Seniors are suffering because of a shortage of nursing home workers, says the president of the New Brunswick Council of Nursing Home Unions.
Meals are getting missed, residents aren't receiving their weekly baths, and they're risking injury by trying to climb out of bed without assistance, Sharon Teare said Monday.
They're also dying alone.
Teare said one home in Fredericton has three residents in palliative care. With staffing levels at 50 per cent, she said, "those residents are dying alone that are in palliative because they do not have the hands to ensure that palliative measures are applied."
In a news conference over Zoom, Teare said staffing and retention issues were at "crisis" levels before the pandemic.
"Now we're at a point where retention and recruitment is crippling the sector, and it can no longer function."
She said employees are working double and triple shifts, and they're getting burned out.
Some are leaving the profession completely, and others are retiring.
Teare said she heard an example recently of a worker who retired before she was eligible and "left 25 years of severance on the table because her heart was breaking."
"She couldn't do it anymore. She couldn't rest her head on the pillow, knowing that these residents were just now being housed. There is no longer a 'home' in nursing homes. We're just struggling to house our seniors."
Teare called on Premier Blaine Higgs to implement an immediate $4-per-hour wage hike for all nursing home workers.
Everyone is worried to death that it's going to get in. - Michael Keating
CUPE says the money is already there. It was part of a $9 billion commitment by the federal government to help address the shortfalls in the long-term-care sector "that were exposed by the pandemic," said a news release from the union.
"This includes a 25$ per-hour minimum wage for personal support workers (PSWs) across Canada. On average, CUPE nursing home workers in New Brunswick earn 21$ per hour, which is among the lowest wages in this sector in the country."
Teare said the federal government has done its part.
"What is Higgs waiting for? We say it's about time Higgs did his part."
Teare said union members in Edmundston "sounded the alarm" last week, saying residents were only getting 1.8 hours of daily, hands-on care.
Under the Nursing Homes Act, residents are guaranteed six hours a day, said Teare.
"Seniors are going without baths for whole weeks, they stay in bed all day and are even dying alone, because of serious short staffing. It's getting worse as months go by," she said.
Union leaders drafted a "letter of agreement" — all filled out and ready to be inserted into the collective agreement — it's just missing the premier's signature.
The Premier's Office was asked for comment, but the emailed response sent on Monday afternoon didn't specify whether the wage demand is being considered. It did say that a six-year agreement adopted in 2019 includes a 5.5 per cent wage increase in the first four years, and two per cent increase in years five and six.
31 cases at Sackville home
Nursing homes across the province are feeling the effects of the fourth wave of COVID-19 particularly hard. At least 10 of them have positive cases.
The Drew Nursing home in Sackville is particularly hard hit. In a letter to families on Sunday, the 118-bed home confirmed 31 positive cases — 24 residents and seven employees — as of Sunday. Two residents have died in recent days.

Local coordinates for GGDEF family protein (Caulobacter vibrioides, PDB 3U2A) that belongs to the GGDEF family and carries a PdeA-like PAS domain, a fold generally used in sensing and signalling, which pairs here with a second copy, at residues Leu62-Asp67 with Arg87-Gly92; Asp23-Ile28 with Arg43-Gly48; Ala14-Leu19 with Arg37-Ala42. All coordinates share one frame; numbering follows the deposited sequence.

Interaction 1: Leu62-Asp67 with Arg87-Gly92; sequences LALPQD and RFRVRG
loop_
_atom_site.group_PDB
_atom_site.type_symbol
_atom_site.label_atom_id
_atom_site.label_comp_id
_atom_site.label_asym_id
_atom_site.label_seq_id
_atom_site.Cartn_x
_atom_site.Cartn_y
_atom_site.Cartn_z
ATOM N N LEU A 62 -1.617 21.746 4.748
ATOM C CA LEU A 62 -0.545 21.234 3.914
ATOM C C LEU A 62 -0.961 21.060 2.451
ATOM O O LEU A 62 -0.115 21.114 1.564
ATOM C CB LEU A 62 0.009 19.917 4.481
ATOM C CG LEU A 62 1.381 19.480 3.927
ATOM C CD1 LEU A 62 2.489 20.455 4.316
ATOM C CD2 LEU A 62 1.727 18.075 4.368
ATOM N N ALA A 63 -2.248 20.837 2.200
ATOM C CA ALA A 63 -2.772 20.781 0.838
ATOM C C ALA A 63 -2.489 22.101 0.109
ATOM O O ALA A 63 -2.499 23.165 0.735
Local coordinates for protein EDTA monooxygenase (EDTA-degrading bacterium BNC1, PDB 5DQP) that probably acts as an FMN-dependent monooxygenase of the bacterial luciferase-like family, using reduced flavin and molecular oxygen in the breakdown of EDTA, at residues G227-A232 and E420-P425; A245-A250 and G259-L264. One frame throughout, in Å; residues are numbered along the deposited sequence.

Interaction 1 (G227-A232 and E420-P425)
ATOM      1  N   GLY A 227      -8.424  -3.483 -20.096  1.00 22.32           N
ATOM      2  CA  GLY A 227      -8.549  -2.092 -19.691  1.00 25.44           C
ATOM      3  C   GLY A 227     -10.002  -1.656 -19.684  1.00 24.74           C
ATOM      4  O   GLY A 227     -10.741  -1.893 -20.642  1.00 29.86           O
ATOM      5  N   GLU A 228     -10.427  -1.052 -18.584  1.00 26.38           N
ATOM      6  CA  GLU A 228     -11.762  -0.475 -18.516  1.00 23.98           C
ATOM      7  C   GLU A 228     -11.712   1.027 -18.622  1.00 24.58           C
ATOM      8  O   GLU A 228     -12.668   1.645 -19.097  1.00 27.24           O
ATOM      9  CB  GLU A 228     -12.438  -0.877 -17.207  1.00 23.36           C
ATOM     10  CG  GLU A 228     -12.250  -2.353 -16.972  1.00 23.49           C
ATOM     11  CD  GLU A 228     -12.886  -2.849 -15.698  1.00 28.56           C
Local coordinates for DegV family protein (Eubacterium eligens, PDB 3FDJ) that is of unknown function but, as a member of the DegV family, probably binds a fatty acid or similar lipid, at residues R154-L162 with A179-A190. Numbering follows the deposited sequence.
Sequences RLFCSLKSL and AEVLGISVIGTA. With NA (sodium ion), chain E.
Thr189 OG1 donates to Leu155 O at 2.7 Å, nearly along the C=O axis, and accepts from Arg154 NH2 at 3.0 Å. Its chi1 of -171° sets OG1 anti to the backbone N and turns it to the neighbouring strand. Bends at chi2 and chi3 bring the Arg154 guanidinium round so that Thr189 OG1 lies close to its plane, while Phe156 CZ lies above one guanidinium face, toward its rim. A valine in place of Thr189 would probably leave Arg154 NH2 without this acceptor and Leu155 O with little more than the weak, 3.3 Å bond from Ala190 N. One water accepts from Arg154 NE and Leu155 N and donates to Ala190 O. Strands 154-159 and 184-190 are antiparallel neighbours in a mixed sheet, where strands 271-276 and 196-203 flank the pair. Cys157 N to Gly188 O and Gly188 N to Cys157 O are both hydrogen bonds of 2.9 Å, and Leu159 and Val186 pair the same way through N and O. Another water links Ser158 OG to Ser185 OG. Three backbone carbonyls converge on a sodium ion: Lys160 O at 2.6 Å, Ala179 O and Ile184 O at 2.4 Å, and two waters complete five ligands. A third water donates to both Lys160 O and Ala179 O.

That brings the total to three deaths in New Brunswick nursing homes in the last week, said Michael Keating, the interim executive director of the New Brunswick Association of Nursing Homes.
"Everybody's on edge," said Keating. "Everyone is worried to death that it's going to get in."
He said one of the biggest challenges is that when an outbreak is declared, almost 30 per cent of employees don't come to work — either they're sick or worried about getting sick, "but that puts additional pressure on the administration and the other workers as well."
Keating said that 30 per cent loss is consistent across the country.
The Drew Nursing Home has been short-staffed, according to the letter to families. The letter says the provincial outbreak management team, known as PROMT, extramural staff, retired nurses, "as well as several employees from other homes are assisting our staff with this outbreak."
The Department of Social Development has also assigned social workers to the Drew to help residents connect with families through FaceTime and telephone calls. The home has also applied for assistance from the Red Cross. The letter says the application was approved and "this service will start within the coming days."
Natalie Crossman's 79-year-old father, Brian Estabrooks, is a resident of the Drew Nursing home.
While the last couple of weeks have been hard on her father, she has nothing but praise for the staff. She said they've been "angels" under the circumstances.
"All we can do is support the staff through this because regardless of how this started, they're living it every day," said Crossman.
She said staff has managed to set up video calls with her father while in-person visits are on hold. She said they're doing the best they can under difficult circumstances.
Nearly all residents fully vaccinated
In the case of Drew, Keating said, all residents were fully vaccinated.
But he insists that the numbers still support the effectiveness of vaccines. Before vaccines, and the delta variant, he said, nursing homes could expect to lose as many as one-third of their residents in an outbreak.
In the last two weeks, he said, there have been 30 cases and only three deaths, suggesting a 90 per cent effectiveness rate.
Keating said the vaccination rate among New Brunswick nursing home residents is "well above 95 per cent."